Just as he was settling in, the world was shocked by the tragedy of 9-11. The airport and its security procedures changed overnight. “It changed the way we operated 100 percent,” Miller states. “The federal government had us shut everything down. We instituted new protocols and heightened scrutiny on everything. For weeks afterward, we had the National Guard, state and local police at Bishop. The response from the state and local departments was awesome. To this day, the airport is not as it used to be and it never will be again.”
June 2017, Miller dealt with his own terror situation when one of his staff was attacked. It was a day Miller will never forget. As he spoke with his fire lieutenant in the Bishop lobby, they heard a scream. Officer Jeff Neville had been stabbed in the neck by a Tunisian assailant, Amor Ftouhi. Along with two other officers, Miller and Fire Lieutenant Dan Owen jumped into the fray. “We were able to disarm him, get him on the ground and handcuff him. He fought like a wild animal the whole time. EMS was there quickly to save Neville’s life,” he recalls. “There was so much blood all over me. I remember looking down at my hands and they were covered. I immediately locked down the airport to make sure the assailant didn’t have anything else planned or any accomplices.” Officer Neville survived the ordeal, but doctors told Miller that Neville had been very lucky. According to the FBI, Ftouhi was looking to purchase an assault rifle before the attack. “If he had that with him, I wouldn’t be here today,” Miller says. “We plan extensively for this kind of incident. We collaborate with the local hospitals, police departments, transportation and others. On that day, everyone did their job.”
For the most part, however, Chief Miller will tell you that his job at Bishop Airport was amazing. He saw and did some incredible things, including meeting multiple presidents, vice presidents and working with many members of the Secret Service. Perhaps his favorite highlight was his tour of Air Force One. “It was awesome,” he recalls. “I got to see everything. The pilot gave us a tour of all three floors and even let me sit in the cockpit. I’m pretty sure that I am the only person in Flint who has done that. I remember waving from the cockpit to my co-workers in the terminal and seeing their shocked faces.”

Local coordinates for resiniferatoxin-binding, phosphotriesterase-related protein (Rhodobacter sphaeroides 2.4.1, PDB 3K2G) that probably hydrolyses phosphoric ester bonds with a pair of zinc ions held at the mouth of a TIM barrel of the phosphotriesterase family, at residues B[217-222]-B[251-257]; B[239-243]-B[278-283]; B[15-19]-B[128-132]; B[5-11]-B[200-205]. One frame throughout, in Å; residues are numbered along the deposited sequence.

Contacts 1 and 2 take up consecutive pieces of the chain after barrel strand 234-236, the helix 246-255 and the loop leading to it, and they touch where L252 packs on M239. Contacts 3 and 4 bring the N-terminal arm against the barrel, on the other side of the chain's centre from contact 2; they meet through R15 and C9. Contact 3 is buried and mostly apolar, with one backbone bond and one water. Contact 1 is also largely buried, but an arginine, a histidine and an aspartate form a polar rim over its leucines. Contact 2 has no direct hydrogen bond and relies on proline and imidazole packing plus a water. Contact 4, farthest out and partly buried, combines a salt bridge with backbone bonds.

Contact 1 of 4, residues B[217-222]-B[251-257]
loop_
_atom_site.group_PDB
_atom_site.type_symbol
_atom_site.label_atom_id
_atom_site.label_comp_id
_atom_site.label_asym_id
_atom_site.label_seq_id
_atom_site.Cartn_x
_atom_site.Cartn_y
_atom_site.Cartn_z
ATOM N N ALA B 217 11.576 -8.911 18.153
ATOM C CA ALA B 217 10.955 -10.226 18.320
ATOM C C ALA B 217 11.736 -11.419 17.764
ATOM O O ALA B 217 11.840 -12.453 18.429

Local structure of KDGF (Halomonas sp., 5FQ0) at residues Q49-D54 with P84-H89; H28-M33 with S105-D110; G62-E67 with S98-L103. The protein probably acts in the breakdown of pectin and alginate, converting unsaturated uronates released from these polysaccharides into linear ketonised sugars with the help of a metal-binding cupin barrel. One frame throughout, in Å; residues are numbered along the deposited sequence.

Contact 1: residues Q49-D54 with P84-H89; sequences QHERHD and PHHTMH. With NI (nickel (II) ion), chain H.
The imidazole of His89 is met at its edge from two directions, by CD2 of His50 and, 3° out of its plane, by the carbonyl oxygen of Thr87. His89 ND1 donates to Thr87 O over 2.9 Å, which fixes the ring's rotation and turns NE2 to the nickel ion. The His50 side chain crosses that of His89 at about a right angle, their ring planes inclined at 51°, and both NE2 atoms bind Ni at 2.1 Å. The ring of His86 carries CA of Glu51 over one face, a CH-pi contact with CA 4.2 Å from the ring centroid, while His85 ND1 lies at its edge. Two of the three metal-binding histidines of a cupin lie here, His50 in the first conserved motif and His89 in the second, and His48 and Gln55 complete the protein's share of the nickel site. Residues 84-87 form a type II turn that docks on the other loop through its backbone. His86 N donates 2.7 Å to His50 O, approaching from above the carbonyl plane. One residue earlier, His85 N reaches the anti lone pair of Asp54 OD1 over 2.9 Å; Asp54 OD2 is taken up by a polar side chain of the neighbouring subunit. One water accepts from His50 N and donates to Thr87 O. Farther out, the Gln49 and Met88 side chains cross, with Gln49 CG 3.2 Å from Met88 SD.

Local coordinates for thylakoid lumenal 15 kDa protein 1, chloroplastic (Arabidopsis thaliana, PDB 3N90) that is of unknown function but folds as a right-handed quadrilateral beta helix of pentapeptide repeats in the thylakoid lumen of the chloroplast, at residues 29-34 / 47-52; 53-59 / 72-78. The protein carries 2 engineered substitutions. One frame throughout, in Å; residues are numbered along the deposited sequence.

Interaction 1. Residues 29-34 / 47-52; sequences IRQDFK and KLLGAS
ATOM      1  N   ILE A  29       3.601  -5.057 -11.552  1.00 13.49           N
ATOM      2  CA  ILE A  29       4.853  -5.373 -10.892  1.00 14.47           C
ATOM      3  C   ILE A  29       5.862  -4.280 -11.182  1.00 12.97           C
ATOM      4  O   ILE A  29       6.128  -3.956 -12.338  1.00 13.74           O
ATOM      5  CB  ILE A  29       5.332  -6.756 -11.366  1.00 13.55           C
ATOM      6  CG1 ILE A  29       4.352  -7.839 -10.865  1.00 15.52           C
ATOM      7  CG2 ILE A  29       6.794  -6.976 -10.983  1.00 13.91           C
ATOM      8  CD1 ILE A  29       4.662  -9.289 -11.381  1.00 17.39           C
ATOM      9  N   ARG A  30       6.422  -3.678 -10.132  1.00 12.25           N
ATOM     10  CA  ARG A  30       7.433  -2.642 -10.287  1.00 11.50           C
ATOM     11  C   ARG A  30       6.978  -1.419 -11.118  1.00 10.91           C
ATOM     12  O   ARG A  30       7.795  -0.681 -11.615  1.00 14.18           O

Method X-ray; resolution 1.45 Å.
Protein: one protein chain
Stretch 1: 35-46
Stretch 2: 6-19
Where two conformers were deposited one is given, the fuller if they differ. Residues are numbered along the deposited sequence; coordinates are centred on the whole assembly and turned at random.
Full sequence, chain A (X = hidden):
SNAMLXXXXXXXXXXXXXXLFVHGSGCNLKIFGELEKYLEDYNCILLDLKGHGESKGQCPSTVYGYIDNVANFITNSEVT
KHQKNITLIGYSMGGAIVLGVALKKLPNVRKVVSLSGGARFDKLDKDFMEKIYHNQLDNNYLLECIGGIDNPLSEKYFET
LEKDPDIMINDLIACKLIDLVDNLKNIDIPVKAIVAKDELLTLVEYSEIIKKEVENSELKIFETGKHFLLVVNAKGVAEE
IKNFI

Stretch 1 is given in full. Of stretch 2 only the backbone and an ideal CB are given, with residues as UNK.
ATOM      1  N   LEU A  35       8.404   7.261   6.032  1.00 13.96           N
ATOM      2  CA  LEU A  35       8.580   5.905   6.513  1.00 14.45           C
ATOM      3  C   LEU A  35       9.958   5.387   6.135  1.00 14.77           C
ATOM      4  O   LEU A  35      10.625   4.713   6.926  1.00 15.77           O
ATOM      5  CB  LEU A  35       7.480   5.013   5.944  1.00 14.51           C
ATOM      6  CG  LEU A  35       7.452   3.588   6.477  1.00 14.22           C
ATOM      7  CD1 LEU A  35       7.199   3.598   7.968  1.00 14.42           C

As for retirement, Miller is ready to drive his Corvette and travel. He is a co-founder of the Corvette Reunion that takes place during Back to the Bricks when nearly 600 Corvettes are driven into town from locations across the United States. He hopes to visit with friends in other states and to see Italy, France and Great Britain. “We have friends in Germany who have always asked us to visit,” he says. “Now that my wife and I are both retired, we have time for something like that. My bucket list is full, believe me.”
On his last day as Chief of Public Safety, Miller went up into the traffic control tower to get a good look at the airfield one last time. He visited each and every building as he said his goodbyes. “My goal was to leave the department in better shape than I found it and I believe I did that,” he smiles. “My job was to make sure that everything was ready and that everyone had whatever they needed to be effective when the time came. For years, my cellphone has been a ball and chain and I always had to be ready to get on my horse at a moment’s notice. Now, I can exhale and relax.”
Photos by Kim Eaton/zen 10 Photography